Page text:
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Is Turkey Keto-Friendly?

Turkey on a kitchen counter

Is Turkey Keto-Friendly? The short and sweet answer is yes! In this detailed article, we're going to break down everything you need to know about incorporating Turkey into your keto diet.

We'll delve into Turkey's low-carb profile, provide practical ways to enjoy it as part of your keto meal plan and explain its nutritional benefits.

Plus, we'll even discuss some keto-compatible alternatives for a bit of variety.


  • Turkey is indeed keto-friendly, fitting comfortably within the strict carb limits of a keto diet.
  • Turkey is not only low carb but also a powerhouse of essential vitamins, minerals, and high-quality protein.

Is Turkey Keto-Friendly?

Yes, Turkey is indeed keto-friendly. Backed by nutritional data, Turkey boasts a minimal 0.14 g net carbs per 100 g, making it highly compatible with a ketogenic diet.

This lean protein source aligns well with the principles of the keto diet, which emphasizes low-carb consumption. The ketogenic lifestyle, by definition, relies on the body's ability to switch from burning glucose to burning fat for energy. With only 0.14 g net carbs per 100 g, Turkey easily fits into a daily keto regimen without significantly contributing to the carbohydrate load.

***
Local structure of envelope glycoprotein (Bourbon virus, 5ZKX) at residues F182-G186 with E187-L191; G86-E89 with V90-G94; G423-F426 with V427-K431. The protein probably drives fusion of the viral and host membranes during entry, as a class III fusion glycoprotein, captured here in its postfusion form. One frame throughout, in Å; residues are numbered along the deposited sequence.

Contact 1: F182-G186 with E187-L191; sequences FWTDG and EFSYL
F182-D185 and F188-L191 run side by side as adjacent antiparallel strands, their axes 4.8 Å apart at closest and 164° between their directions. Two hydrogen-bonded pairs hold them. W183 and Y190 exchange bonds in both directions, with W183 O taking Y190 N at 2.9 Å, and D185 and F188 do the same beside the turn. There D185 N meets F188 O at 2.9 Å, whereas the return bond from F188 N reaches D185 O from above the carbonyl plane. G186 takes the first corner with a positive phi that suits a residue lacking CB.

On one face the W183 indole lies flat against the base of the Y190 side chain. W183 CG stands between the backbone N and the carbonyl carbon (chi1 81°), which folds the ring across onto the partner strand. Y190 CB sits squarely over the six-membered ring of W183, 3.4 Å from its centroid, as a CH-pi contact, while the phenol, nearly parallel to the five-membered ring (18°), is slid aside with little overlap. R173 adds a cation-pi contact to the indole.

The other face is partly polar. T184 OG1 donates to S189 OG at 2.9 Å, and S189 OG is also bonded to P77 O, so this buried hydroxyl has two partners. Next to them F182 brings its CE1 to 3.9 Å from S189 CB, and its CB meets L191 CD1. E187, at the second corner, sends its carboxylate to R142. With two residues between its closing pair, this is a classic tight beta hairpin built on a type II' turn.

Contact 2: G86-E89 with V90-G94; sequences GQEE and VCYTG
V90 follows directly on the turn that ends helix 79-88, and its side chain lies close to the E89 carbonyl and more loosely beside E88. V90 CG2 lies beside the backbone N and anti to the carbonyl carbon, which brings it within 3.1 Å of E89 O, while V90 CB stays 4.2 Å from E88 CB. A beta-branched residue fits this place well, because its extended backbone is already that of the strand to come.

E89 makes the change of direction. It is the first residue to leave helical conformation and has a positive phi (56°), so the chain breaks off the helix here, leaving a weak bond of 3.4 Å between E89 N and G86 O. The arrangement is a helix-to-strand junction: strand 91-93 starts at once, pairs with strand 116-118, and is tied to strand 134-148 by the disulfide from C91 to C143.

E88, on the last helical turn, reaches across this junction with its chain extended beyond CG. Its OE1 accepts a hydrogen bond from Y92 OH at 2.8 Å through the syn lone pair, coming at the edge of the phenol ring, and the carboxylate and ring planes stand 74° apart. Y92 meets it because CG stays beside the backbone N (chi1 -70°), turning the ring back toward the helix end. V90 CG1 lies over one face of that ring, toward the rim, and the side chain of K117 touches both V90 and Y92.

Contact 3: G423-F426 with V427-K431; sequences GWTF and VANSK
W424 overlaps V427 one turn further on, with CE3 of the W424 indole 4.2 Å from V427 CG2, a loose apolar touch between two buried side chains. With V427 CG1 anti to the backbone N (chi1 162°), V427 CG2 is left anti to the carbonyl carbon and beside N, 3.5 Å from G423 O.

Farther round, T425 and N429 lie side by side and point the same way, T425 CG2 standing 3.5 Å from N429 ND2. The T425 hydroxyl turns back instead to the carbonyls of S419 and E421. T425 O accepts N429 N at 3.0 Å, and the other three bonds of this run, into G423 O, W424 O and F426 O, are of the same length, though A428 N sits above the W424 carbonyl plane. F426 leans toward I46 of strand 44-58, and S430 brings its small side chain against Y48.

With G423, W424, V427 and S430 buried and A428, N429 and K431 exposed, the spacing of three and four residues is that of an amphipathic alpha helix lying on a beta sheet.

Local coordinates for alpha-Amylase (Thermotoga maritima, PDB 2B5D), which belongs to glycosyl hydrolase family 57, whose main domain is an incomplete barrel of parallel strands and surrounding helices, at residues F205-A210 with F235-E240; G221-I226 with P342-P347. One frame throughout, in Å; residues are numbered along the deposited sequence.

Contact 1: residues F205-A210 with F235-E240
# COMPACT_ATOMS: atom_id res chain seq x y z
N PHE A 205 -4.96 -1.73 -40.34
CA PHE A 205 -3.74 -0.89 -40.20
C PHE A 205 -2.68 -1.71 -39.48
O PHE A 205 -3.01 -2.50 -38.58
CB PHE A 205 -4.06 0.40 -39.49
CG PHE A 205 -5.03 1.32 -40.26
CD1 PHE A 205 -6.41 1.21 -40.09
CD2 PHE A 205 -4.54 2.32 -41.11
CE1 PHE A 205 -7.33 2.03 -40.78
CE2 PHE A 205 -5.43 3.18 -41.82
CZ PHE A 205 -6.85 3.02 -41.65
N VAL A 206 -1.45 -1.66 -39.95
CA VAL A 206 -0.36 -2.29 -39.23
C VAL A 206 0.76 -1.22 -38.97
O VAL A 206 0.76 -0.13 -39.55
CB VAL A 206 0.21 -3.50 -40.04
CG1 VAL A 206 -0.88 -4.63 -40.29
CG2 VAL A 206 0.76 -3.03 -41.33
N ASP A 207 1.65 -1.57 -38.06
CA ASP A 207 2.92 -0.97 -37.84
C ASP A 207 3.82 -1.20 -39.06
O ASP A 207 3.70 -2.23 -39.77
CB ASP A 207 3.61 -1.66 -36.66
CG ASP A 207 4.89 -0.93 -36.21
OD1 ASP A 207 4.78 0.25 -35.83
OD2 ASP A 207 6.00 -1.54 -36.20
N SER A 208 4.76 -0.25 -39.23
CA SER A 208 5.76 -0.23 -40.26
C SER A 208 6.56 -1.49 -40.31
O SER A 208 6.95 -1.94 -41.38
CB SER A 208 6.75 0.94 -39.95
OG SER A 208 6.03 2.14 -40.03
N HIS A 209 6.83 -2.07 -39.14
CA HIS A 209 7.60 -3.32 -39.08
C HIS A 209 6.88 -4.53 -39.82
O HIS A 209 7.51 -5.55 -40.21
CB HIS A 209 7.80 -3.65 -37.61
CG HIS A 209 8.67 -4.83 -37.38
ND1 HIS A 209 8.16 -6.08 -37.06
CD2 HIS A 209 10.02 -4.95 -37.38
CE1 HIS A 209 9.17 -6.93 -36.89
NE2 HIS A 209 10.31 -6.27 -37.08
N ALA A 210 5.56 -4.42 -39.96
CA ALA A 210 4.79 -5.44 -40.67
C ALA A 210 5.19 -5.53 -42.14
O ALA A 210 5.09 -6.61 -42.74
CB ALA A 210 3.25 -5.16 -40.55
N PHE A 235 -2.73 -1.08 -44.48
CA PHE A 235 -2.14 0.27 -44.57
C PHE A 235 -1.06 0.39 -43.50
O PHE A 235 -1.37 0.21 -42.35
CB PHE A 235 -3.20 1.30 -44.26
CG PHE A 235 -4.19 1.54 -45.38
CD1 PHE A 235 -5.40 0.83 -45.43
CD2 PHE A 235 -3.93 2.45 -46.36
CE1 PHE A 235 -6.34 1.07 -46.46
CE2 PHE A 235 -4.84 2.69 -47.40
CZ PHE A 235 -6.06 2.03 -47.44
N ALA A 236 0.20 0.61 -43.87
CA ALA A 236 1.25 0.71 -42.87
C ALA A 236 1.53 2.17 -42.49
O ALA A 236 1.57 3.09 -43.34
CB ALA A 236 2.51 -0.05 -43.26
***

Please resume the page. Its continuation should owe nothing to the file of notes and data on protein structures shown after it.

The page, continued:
A typical serving size of Turkey, which is about 100 g, will only add an insignificant 0.14 g of net carbs to your daily intake. This small amount of carbs is easily manageable and won't push you out of ketosis, keeping in mind that the daily net carb intake for a ketogenic diet usually ranges between 20 to 50 grams.

Can You Have Turkey on a Strict Keto Diet?

Absolutely, Turkey can indeed fit into a strict keto diet. A strict ketogenic diet defines the consumption of less than 20g of carbs per day. Given that Turkey only contains 0.14g net carbs per 100g, it can be incorporated into a strict keto diet without worrying about exceeding the daily carb limit.

Furthermore, some people choose to follow a less stringent version of the ketogenic diet or a low-carb diet, limiting their daily net carb intake to between 30 and 50g. Even under these modified versions, Turkey can still be readily included as a low-carb food.

Carbs In Turkey

Analyzing Turkey's carbohydrate content, we find 0.14 g net carbs per 100 g, which is remarkably low. Moreover, Turkey has a glycemic index of 0, which denotes its negligible impact on blood sugar levels [source].

This low glycemic index underscores Turkey's compatibility with a ketogenic or low-carb diet. Foods with a lower GI digest slowly, leading to a steady rise in blood sugar levels, whereas foods with a high GI are quickly digested, causing a rapid spike.

Turkey Nutrition Facts

Turkey, per 100g, packs a nutritional punch, offering an energy yield of 479.0kJ. Contributing to this energy quota is 23.66g of protein, along with 1.48g of total lipid (fat) and a minimal 0.14g of net carbs.